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Menuplease: You Never Promised Me a Rose Garden

The blue cinder-block building on South Market Street that now houses Rose Garden was once home to a liquor store (name long forgotten), then an Asian market, then a series of restaurants including The Experience (which came and went before Femme de Joie had a chance to experience it) and a couple of Thai cafes of varying quality and longevity. Most recently Kanya Garden occupied that spot; it has hosted Rose Garden for some months now.

The Good:

The interior is bright and cheerful with a fresh coat of paint and good lighting. Service is fast and attentive with cheerful waitstaff. Prices are fair for the portion sizes.

The Food:

Yum Nam Tok, $6.95

Grilled beef with vegetables on a bed of iceberg lettuce was coated with what the menu calls “a house spicy cilantro lime sauce.” The lime was up front and present as was a fair amount of fish sauce, but we couldn’t discern any cilantro or much that was spicy. “Nam tok” means waterfall, and the salad seemed to get a bit watery as time passed, the salty fish sauce wilting the iceberg lettuce and diluting the dressing.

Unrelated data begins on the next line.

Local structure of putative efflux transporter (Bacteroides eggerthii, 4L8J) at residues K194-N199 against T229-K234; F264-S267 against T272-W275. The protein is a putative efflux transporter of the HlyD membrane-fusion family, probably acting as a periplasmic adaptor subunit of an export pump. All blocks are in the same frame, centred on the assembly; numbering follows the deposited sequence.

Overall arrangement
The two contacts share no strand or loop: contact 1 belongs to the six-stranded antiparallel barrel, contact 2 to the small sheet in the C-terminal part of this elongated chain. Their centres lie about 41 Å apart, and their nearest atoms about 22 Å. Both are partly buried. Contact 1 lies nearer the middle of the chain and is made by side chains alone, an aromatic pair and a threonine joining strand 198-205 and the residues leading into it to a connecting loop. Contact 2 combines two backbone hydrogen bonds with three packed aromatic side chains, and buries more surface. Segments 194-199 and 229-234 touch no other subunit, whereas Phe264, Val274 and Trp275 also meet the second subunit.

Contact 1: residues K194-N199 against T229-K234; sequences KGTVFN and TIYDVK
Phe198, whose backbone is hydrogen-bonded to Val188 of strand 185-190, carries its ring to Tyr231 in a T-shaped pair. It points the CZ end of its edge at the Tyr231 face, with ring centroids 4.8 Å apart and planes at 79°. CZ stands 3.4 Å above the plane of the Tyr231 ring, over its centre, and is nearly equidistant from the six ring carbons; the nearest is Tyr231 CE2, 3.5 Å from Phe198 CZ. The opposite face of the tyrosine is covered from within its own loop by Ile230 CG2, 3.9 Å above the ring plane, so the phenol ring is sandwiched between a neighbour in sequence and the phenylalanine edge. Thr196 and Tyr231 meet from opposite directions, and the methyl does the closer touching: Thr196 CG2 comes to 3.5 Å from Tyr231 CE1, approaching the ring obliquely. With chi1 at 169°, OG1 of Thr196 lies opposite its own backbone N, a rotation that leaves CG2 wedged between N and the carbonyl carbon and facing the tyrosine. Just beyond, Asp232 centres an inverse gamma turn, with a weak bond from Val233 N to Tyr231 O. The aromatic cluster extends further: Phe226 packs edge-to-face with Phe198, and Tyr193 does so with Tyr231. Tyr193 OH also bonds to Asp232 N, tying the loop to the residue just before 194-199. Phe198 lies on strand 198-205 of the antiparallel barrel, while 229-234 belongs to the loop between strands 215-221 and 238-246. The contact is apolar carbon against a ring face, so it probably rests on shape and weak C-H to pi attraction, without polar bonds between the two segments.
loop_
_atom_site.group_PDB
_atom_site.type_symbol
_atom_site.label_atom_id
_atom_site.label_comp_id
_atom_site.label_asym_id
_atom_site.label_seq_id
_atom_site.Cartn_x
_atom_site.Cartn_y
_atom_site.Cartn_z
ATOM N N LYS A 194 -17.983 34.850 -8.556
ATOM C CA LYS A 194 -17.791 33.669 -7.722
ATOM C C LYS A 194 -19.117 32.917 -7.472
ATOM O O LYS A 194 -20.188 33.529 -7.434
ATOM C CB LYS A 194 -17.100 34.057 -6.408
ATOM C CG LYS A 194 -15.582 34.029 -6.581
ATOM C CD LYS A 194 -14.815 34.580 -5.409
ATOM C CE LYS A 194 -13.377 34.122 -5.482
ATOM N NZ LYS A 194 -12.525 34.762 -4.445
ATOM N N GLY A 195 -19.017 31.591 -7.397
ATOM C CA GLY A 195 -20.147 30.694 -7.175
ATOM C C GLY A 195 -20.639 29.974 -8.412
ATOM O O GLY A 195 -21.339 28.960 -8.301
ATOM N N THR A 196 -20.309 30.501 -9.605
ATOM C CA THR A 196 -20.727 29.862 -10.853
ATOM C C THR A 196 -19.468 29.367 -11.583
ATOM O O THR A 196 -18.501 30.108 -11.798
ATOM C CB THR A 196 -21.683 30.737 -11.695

Red curry with tofu and sticky rice, $8.50

Red curry was ordered with medium heat but was very much on the mild side. Heavy on the canned bamboo shoots and light on tofu cubes, the liquid curry lacked that punch of flavor that makes a diner crave it again – it could have used an infusion of galangal, lemon grass, garlic – just about anything to elevate the complexity. It wasn’t bad, but neither was it great.

The sticky rice that accompanied the curry was wrapped in clingfilm and brought to the table in a small wicker pagoda that fell over frequently. It was kind of cute but also kind of a pain every time it tipped over, which was any time it was touched.

Pad chow mein with pork, $6.95

The Thai version of chow mein was filled with nicely-cooked vegetables and thin-sliced pork. Not overly salty with too much soy or too oily, this would have been very good if the noodles hadn’t been overcooked and on the gummy side.

Get to know the Thai condiment tray (kreung prung): judicious use of these can make a difference in your food. They encompass sour, sweet, salty, and spicy flavors. Clockwise from top: in squeeze bottles, oyster sauce, chili garlic sauce, hoisin sauce, prik pon (dried ground hot chilis), sugar (used to balance flavors), Sriracha, Tamarind soup mix (sour flavor), salt, pepper, soy sauce, fish sauce (nam pla). Just behind the soup mix is a small jar of pickled Jalapenos.

Beef pho, $5.00 lunch special

A small bowl of beef pho was accompanied by a plate of Romaine leaves, fresh basil and cilantro leaves, and bean sprouts, plus the condiment tray.  With a goodly amount of rice noodles, some beef slices and halved meatballs, this made a satisfying light lunch. But other than a strong star anise flavor, the broth didn’t have the rich melange of flavors that make the difference between an adequate bowl of pho and a really memorable one.

The Not Good: